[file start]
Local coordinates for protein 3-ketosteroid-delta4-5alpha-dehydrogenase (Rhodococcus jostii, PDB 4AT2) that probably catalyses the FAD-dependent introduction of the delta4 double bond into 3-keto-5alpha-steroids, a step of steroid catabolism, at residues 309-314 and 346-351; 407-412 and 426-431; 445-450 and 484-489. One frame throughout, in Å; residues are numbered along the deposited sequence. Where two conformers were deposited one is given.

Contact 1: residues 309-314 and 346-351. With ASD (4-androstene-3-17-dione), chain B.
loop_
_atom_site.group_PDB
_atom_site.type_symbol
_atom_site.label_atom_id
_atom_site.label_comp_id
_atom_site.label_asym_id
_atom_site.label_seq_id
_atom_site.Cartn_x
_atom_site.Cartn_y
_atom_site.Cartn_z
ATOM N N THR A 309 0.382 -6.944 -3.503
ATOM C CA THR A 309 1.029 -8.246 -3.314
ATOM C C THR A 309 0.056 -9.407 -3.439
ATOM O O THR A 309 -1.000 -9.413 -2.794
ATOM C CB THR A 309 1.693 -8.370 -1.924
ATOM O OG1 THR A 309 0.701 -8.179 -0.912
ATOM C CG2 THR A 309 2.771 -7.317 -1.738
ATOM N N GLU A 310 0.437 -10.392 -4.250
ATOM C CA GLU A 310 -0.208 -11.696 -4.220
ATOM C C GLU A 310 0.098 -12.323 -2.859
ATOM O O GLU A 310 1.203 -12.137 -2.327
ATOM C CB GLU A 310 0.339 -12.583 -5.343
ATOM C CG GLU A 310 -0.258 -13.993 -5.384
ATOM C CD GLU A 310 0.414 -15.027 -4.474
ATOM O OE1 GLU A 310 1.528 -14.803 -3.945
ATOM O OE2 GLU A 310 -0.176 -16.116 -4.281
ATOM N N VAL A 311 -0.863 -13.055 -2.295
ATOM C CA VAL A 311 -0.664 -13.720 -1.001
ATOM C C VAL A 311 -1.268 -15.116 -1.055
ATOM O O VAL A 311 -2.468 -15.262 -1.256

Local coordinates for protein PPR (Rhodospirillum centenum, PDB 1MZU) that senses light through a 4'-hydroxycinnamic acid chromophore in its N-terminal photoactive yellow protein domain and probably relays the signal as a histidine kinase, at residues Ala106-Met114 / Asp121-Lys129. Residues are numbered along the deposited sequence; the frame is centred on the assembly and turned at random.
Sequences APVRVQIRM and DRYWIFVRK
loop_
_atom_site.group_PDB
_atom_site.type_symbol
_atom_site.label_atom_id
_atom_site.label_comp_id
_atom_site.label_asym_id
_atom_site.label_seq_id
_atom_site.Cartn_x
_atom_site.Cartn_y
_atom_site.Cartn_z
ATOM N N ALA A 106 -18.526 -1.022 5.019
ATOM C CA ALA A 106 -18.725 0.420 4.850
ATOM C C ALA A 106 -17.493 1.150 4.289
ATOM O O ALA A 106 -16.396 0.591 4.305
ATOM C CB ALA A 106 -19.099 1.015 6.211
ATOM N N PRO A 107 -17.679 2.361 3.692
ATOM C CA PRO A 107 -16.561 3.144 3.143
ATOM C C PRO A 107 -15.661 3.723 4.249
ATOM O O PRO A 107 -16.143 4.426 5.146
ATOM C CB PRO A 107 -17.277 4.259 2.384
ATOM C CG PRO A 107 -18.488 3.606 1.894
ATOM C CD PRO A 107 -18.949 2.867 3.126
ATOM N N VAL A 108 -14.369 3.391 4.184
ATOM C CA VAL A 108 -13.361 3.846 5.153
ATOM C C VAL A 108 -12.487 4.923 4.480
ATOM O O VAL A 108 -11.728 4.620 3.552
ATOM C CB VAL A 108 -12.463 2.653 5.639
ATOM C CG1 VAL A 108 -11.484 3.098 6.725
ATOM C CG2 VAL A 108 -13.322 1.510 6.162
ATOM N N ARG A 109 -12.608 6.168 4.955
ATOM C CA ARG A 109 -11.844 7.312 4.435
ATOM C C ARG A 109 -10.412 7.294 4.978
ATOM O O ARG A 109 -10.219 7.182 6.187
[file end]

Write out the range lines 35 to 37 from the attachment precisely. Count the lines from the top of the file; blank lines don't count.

loop_
_atom_site.group_PDB
_atom_site.type_symbol